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  2. She felt like she was made of rags, or cornmeal dry from lack of water; crumbling, shapeless, blown into pieces by sorrow.

    Very nice line, Selma. Interesting story.

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  3. Greatstory, Selma. I very much enjoyed that you wrote it in a style that is different to your usual one- less ornate, more hard-boiled fiction-ish. Good work, David.

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  4. Hi everyone, I think this story is a shining example of a story that should have been abandoned. I’m not happy with it at all but I’m including it to show how difficult it is to follow through on an idea sometimes. It just didn’t flow for me at all and I struggled with it for ages. Some of the imagery is OK, but for the most part I give it a big thumbs down.

    I think it’s important when you write not to be overly self-critical, but it is also important to be realistic about the worth of your story. I think i should have stopped after the first line. C’est la vie!!! 😀

    LISSA:
    your point about living in a dream is a very valid one. I think that’s true of a lot of us. And then reality hits with a bang…

    LAURI:
    I think I’ll keep that line and throw away the rest. Let’s just say, it seemed like a good idea at the time.

    DAVID:
    You are very kind. And you’re right, it is a more hard-boiled style. I hope you had a good break. Great to see you back!!

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  5. Selma ~ this story was very different to your usual style but that doesn’t make it bad.

    The only thing I thought was that Rima reacted far too calmly to the discovery of who was responsible for her brother’s death but that’s just me projecting my own reactions onto the story.

    I don’t think I could have calmly packed his bags while he slept but perhaps Rima is a far more centred soul than me.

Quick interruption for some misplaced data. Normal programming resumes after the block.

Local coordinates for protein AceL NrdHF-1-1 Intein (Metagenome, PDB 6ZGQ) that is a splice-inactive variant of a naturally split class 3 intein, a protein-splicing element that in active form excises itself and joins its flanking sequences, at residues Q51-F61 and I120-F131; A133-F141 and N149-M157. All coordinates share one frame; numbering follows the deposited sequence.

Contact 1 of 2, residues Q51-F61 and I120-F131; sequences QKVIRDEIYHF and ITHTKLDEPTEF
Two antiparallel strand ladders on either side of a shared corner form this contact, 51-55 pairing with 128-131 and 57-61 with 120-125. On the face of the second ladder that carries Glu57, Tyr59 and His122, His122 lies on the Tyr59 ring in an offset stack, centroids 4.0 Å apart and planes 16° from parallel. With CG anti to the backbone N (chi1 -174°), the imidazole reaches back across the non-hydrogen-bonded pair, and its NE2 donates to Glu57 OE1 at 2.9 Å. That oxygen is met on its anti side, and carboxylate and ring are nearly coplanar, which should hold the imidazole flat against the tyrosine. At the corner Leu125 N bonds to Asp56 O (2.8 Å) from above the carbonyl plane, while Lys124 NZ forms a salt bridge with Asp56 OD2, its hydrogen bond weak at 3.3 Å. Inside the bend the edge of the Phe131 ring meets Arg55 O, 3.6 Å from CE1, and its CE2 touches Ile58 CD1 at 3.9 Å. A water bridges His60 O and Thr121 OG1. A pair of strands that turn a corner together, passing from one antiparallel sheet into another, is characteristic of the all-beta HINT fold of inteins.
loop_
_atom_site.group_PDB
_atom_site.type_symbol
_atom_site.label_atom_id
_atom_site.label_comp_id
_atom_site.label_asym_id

Don’t be too hard on yourself hon. I couldn’t write a story of fiction to save myself. I admire you very much that you can.

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  6. You’re being far too critical of yourself Selma. This story has a strong theme and disturbing twists–I like it a lot. It just needs a bit more length and emotional explosiveness–that’s all. I think it impossible for you to write anything badly 🙂

    What gives a story worth to you?

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  7. Hmmmm……

    I actually liked it, and I found her reaction not calm at all. Perhaps it’s more the ending – I can see someone on the surface calmly throwing out the trash, but inside seething, boiling – but maybe she’s just in denial. Maybe it’s not an example of a piece to be thrown away, but a piece that is waiting to be explored and finished. 😉

    Or maybe not. If you don’t love it, don’t waste time on it.

    Don’t you love my contradicting comments? lol!

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  8. ROMANY:
    that is a valid point. In reality, she should have been foaming at the mouth. I hadn’t realised at the time, but I guess it is a difference for me stylistically. Oddly, it’s more of the way I used to write. Maybe I had a flashback going on there for a moment. LOL.

    BOBBY:
    I really appreciate your comment. It actually inspired me to write a post over at Search Engine Stories.
    http://searchenginefiction.wordpress.com/2009/01/14/baby-you-know-youre-worth-it/
    Thanks so much!!

    TEXASBLU:
    Writing is contradictory, I think. You’re right – I need to expand it to find the true heart of it. You are always so encouraging!!

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  9. she didn’t turn him in??? I must admit that part didn’t sell for me – but this dodges and spins quite well – I didn’t expect the brother being shot at all – well crafted surprise – and so many nice images here – my favorites are the moth at the end, and the hour long toast munching with the exquisite detail of the crumbs on the table cloth – it seems to want expansion and more detailed back-story rather than abandonment to me – nice read, I enjoyed it!